The Framingham Heart Study (FHS) has been invaluable in identifying risk factors for CVD and has contributed to a wide range of interventions to reduce risk and improve population health . Recently, the FHS obtained from the Centers for Medicare and Medicaid Services (CMS) Medicare cost data on the Framingham cohorts. Using these data, we examined the relationship between Medicare costs and the Framingham CHD 10-year risk prediction score [10,11], assessed at midlife and at later-life. We analyzed costs that, on average, occurred over almost a 7-year period that began over 23 years after risk score assessment.
Daviglus et al. , Willis et al.  and Allen et al.  grouped study participants into a small number of CVD risk categories based on levels of risk factors. In contrast, the Framingham score is a continuous-valued numerical score. In what follows, we illustrate the advantages of a continuous-valued risk score when analyzing long-term costs, specifically, (1) it is better able to differentiate high risk groups from low risk groups in terms of their long-term costs; (2) it allows decision-makers to better understand how the average risk level of a “high risk” group targeted for interventions declines as the percent of the population targeted for the intervention increases; and, (3) it allows straightforward calculation of changes in risk score over time and analysis of the relationship between score changes and long-term costs. This latter advantage is particularly important in justifying interventions at midlife to reduce the natural increase in risk factors associated with the aging process.
The CMS data included Medicare enrollment information and expenditures (referred to as Medicare costs) between 2000 and 2008 for 3849 Framingham Heart Study participants: 740 from the Original Framingham cohort, 2796 from the Second Generation cohort, 61 from the Third Generation cohort, and the rest from special cohorts. Risk scores were calculated from exams done between 1971 and 2007. Midlife CHD risk score (a risk score calculated between age 40 and 50 years which was closest to age 45 years) and sufficient cost data were available only for the Second Generation participants, and so our initial sample was 2796. From this sample, we excluded 672 people who were continuously enrolled in a Medicare managed care program (since cost data were unavailable for them), and those who had not bought into Medicare Part B (since they were likely still working and had other insurance); 67 participants who were under age 65 years but eligible for Medicare because of disability; 15 participants who had only 2 quarters of cost data in the last 6 months of their life; following the approach of Daviglus et al. , to stabilize cost estimates, 314 participants who did not have at least 8 quarters of cost data; 21 people who had CHD at the time of their midlife risk score and 374 people who did not have a midlife risk score. This left a final sample of 1333 cases. For the analysis using later-life score minus midlife score, which we call “score change”, we excluded an additional 128 people who developed CHD between their midlife score and later-life score. Supplemental Material Table S1 shows details of the exclusions and compares average midlife risk score and average quarterly costs (if available) for the included and excluded cases for each of the criterion.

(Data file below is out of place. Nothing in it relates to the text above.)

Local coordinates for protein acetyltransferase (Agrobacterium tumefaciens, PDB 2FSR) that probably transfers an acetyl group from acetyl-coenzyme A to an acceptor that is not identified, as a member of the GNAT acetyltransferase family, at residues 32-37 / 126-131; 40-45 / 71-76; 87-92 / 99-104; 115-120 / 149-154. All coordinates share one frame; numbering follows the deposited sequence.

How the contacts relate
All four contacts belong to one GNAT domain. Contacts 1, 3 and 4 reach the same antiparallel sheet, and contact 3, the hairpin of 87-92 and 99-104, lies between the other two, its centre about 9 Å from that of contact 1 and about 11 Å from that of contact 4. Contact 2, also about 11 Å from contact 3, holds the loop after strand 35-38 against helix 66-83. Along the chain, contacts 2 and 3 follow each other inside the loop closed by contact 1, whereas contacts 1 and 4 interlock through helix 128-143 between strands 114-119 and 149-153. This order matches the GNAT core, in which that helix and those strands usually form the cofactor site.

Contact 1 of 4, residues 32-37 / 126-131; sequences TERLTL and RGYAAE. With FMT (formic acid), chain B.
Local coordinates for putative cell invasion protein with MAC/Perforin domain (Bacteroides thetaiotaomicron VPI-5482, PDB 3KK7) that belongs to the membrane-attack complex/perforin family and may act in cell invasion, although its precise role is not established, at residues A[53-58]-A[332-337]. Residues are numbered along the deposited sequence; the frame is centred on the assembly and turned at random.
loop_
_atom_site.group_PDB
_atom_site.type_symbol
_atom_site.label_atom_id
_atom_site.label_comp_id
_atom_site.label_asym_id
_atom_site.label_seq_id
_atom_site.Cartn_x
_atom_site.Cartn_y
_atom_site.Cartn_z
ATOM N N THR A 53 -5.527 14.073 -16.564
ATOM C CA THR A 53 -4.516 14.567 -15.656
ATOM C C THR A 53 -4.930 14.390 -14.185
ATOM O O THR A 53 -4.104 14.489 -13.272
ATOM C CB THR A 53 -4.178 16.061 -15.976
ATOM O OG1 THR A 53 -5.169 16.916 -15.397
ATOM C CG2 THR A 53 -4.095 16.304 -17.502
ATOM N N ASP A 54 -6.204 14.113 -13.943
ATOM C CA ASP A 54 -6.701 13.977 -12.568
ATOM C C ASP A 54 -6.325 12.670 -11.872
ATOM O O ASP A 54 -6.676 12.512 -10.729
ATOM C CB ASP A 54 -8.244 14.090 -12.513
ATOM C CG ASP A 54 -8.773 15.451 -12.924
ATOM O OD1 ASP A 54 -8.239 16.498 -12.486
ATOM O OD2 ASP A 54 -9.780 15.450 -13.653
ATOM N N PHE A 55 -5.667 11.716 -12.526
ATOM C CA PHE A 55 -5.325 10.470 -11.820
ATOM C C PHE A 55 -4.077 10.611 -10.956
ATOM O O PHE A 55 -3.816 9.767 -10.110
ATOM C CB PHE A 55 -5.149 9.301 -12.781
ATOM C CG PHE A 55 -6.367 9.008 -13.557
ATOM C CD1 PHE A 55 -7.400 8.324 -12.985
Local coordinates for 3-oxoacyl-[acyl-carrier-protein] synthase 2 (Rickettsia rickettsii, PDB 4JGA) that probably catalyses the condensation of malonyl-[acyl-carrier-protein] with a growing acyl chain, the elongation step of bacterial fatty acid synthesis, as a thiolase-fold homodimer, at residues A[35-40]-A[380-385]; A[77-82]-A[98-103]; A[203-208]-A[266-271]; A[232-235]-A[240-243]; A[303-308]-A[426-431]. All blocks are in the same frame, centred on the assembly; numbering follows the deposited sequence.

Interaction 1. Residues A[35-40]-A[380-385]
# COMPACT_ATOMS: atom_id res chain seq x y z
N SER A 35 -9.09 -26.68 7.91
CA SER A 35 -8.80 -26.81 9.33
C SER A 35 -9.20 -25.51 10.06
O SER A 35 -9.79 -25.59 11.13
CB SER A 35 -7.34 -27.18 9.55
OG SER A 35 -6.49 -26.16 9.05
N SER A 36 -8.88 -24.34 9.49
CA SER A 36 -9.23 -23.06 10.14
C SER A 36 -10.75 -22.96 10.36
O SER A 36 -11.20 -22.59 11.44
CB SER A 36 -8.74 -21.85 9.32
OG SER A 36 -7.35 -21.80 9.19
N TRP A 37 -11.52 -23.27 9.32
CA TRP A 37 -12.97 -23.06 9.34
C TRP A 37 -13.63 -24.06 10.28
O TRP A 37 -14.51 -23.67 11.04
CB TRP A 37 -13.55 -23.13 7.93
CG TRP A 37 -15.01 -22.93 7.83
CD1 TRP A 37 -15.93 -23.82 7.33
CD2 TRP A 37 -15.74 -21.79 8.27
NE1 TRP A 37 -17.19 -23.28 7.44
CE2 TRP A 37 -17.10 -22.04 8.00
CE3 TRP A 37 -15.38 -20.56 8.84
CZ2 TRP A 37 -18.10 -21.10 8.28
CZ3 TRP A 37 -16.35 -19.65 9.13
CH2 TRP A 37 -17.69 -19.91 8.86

We required at least 8 quarters of cost data to allow averaging of any post-Medicare eligibility spending “bump” at age 65 years (e.g., because a person may wait until receiving Medicare eligibility to seek treatment for various conditions). Also, for the many people in our data set whose first Medicare costs were after age 65 years (age at time of first costs was 68 years or older for 50% of the participants), we did not have prior enrollment information. These may have been people on a spouse policy or in a Medicare managed care program that changed to fee-for-service because of increased flexibility to obtain various types of treatment. The 8 quarter criterion allowed the costs to be averaged over a long enough period to reduce the impact of any initial eligibility increase in spending. The higher average quarterly costs of those without 8 quarters of data (Supplemental Material Table S1) suggests this type of “bump” does occur.CHD Risk Prediction Score